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Russian War Games Seek to Cement Ties With China, Send Message to West

Russian President Vladimir Putin, Defense Minister Sergei Shoigu and Chinese Defense Minister Wei Fenghe watch the military parade during Vostok-2018 (East-2018) war games at Tsugol military training ground in Zabaikalsky region, Russia, Sept. 13, 2018.

Russia is holding its largest military exercises since the Cold War in the far eastern part of the country, and for the first time it has invited contingents from China and Mongolia.

About 36,000 tanks and 300,000 Russian troops, a third of the country’s military personnel, are on maneuvers in the vast expanses of eastern Siberia. China has sent more than 3,000 troops.

The skies are patrolled by 1,000, aircraft, including strategic long-range bombers. In the Arctic and Pacific oceans, 80 Russian warships are conducting mock battles and landing drills.

Russian President Vladimir Putin took a front-row seat to observe the exercises Thursday and praised the relationship with the country’s eastern neighbors.

“I would like to say a special thank you to the armed forces of the People’s Republic of China and Mongolia. Our fraternity in arms has long and firm traditions,” Putin said.

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Global resonance

The war games, known as Vostok ’18, come as relations between Moscow and the West continue to worsen following the poisoning of a former double agent on British soil. Meanwhile the trade war between Beijing and Washington continues to deepen.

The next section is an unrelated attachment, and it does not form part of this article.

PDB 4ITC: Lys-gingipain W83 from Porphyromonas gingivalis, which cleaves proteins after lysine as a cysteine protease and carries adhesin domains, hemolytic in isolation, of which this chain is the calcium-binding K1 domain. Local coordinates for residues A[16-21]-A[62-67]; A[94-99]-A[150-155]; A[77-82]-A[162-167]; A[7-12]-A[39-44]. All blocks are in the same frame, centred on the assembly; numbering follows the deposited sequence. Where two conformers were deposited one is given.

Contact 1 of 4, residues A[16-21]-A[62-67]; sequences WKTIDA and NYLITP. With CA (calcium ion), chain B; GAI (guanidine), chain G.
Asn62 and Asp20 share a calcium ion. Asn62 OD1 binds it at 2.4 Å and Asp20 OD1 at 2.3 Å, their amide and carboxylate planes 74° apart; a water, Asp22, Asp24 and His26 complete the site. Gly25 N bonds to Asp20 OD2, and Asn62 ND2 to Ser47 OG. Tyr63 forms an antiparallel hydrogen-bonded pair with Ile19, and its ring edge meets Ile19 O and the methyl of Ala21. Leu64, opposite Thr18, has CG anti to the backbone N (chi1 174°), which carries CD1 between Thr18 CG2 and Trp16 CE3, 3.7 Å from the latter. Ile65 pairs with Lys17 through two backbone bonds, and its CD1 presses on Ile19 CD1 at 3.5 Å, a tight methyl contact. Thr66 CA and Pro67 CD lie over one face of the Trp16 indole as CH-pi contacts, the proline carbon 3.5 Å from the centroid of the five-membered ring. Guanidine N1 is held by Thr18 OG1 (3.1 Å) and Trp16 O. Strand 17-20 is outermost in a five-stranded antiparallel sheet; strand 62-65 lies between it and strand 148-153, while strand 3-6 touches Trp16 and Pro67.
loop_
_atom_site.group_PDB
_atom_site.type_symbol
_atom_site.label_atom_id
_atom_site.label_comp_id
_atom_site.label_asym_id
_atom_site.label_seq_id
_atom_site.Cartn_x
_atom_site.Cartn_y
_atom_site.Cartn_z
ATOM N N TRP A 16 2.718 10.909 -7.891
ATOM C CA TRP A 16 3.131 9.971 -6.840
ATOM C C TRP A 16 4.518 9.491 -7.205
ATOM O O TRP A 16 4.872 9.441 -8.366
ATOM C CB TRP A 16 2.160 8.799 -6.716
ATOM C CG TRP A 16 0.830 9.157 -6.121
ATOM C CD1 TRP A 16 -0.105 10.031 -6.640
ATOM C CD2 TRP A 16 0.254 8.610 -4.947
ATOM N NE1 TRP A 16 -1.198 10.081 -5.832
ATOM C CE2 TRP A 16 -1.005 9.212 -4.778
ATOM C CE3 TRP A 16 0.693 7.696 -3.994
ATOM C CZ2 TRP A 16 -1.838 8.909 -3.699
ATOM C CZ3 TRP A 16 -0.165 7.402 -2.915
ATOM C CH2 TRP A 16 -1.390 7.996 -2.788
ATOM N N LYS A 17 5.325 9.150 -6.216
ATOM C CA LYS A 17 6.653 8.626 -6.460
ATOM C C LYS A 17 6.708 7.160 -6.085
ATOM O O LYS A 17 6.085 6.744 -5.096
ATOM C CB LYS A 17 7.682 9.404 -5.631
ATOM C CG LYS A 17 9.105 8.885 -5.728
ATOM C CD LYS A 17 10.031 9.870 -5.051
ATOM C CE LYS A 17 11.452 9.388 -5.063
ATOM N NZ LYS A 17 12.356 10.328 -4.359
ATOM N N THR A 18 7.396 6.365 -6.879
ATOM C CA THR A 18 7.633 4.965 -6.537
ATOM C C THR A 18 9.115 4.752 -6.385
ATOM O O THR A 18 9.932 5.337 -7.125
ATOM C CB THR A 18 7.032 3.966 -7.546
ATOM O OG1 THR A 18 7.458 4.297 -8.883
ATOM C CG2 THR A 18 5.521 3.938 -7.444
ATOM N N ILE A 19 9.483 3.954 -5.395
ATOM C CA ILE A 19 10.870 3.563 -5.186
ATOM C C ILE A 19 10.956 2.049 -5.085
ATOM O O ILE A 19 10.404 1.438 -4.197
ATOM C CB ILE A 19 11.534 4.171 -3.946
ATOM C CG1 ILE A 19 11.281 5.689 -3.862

The exercises may be taking place in a remote corner of the world, but they have global resonance, said analyst Emily Ferris of London’s Royal United Services Institute (RUSI).

“As well as demonstrating to the West that it has this alliance with China, it’s also an opportunity for Russia to show what it’s learned from its military interventions, for example in Syria, for example in eastern Ukraine,” Ferris told VOA in an interview.

Russia’s invasion of Ukraine prompted the United States and its allies to impose sanctions on Moscow.

“The Western sanctions have damaged Russia’s ability to get, for example, military components that it used to get from its Western partners. And so, Russia’s military in the meantime is undergoing a 10-year-long renovation and upgrade. And so, to pay for those parts, Russia is going to need to find alternative partners,” Ferris said.

The exercises coincide with the Eastern Economic Forum in Vladivostok, attended by several heads of state. With China engaged in a spiraling trade war with the United States, analysts say Moscow sees an opportunity to deepen relations with Beijing.

“They are politically becoming very close. Economically, the Russian-Chinese trade is booming, when other kinds of trade, especially in Russia, is not booming at all. And also, of course, now militarily, they are acting together as brothers-in-arms in military games that are basically aimed at the United States and its allies,” said Pavel Felgenhauer, a military analyst based in Moscow.

Sources of tension

Ferris said there are also sources of tension in the relationship.

“Particularly the belt-and-road initiative of China’s that sort of bypasses Russia, especially because China is quite interested in countries like Ukraine and Belarus, and using its infrastructure as a gateway to Europe. I think Russia is quite suspicious of what China is planning,” she said.

U.S. Defense Secretary Jim Mattis told reporters Tuesday that he sees “little in the long term that aligns Russia and China.” The military exercises come amid threats from Washington of more sanctions against Russia if it conducts an assault on Idlib, the last rebel-held area in Syria. The United Nations has warned of a potential massacre of civilians.